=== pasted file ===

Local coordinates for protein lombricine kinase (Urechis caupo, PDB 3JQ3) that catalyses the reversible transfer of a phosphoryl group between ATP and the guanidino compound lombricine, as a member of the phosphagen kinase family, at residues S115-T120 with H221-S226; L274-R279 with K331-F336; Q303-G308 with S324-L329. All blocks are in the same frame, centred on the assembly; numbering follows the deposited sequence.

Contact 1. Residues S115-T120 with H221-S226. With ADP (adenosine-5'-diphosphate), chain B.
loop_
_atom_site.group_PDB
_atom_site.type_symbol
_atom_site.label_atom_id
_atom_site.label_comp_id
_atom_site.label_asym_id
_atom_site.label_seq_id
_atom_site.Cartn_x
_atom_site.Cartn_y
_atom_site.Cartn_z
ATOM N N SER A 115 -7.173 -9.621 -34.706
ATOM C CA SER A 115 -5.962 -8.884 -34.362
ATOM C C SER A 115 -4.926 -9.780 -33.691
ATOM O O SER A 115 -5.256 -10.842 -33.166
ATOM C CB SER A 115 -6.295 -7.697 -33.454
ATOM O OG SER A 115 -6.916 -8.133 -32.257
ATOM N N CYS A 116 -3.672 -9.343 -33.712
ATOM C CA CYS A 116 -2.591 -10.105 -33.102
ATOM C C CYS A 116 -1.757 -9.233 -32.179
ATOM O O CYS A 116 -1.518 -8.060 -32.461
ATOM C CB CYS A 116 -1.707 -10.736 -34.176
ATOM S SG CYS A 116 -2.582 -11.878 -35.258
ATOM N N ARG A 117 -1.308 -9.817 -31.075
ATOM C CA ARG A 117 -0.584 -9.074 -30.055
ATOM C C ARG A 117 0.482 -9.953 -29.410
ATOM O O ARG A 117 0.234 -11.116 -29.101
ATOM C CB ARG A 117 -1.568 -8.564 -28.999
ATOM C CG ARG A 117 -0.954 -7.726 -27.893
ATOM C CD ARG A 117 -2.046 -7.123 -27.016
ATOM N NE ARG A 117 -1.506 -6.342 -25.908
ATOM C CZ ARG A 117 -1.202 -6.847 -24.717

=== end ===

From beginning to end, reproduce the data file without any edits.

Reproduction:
Local coordinates for protein lombricine kinase (Urechis caupo, PDB 3JQ3) that catalyses the reversible transfer of a phosphoryl group between ATP and the guanidino compound lombricine, as a member of the phosphagen kinase family, at residues S115-T120 with H221-S226; L274-R279 with K331-F336; Q303-G308 with S324-L329. All blocks are in the same frame, centred on the assembly; numbering follows the deposited sequence.

Contact 1. Residues S115-T120 with H221-S226. With ADP (adenosine-5'-diphosphate), chain B.
loop_
_atom_site.group_PDB
_atom_site.type_symbol
_atom_site.label_atom_id
_atom_site.label_comp_id
_atom_site.label_asym_id
_atom_site.label_seq_id
_atom_site.Cartn_x
_atom_site.Cartn_y
_atom_site.Cartn_z
ATOM N N SER A 115 -7.173 -9.621 -34.706
ATOM C CA SER A 115 -5.962 -8.884 -34.362
ATOM C C SER A 115 -4.926 -9.780 -33.691
ATOM O O SER A 115 -5.256 -10.842 -33.166
ATOM C CB SER A 115 -6.295 -7.697 -33.454
ATOM O OG SER A 115 -6.916 -8.133 -32.257
ATOM N N CYS A 116 -3.672 -9.343 -33.712
ATOM C CA CYS A 116 -2.591 -10.105 -33.102
ATOM C C CYS A 116 -1.757 -9.233 -32.179
ATOM O O CYS A 116 -1.518 -8.060 -32.461
ATOM C CB CYS A 116 -1.707 -10.736 -34.176
ATOM S SG CYS A 116 -2.582 -11.878 -35.258
ATOM N N ARG A 117 -1.308 -9.817 -31.075
ATOM C CA ARG A 117 -0.584 -9.074 -30.055
ATOM C C ARG A 117 0.482 -9.953 -29.410
ATOM O O ARG A 117 0.234 -11.116 -29.101
ATOM C CB ARG A 117 -1.568 -8.564 -28.999
ATOM C CG ARG A 117 -0.954 -7.726 -27.893
ATOM C CD ARG A 117 -2.046 -7.123 -27.016
ATOM N NE ARG A 117 -1.506 -6.342 -25.908
ATOM C CZ ARG A 117 -1.202 -6.847 -24.717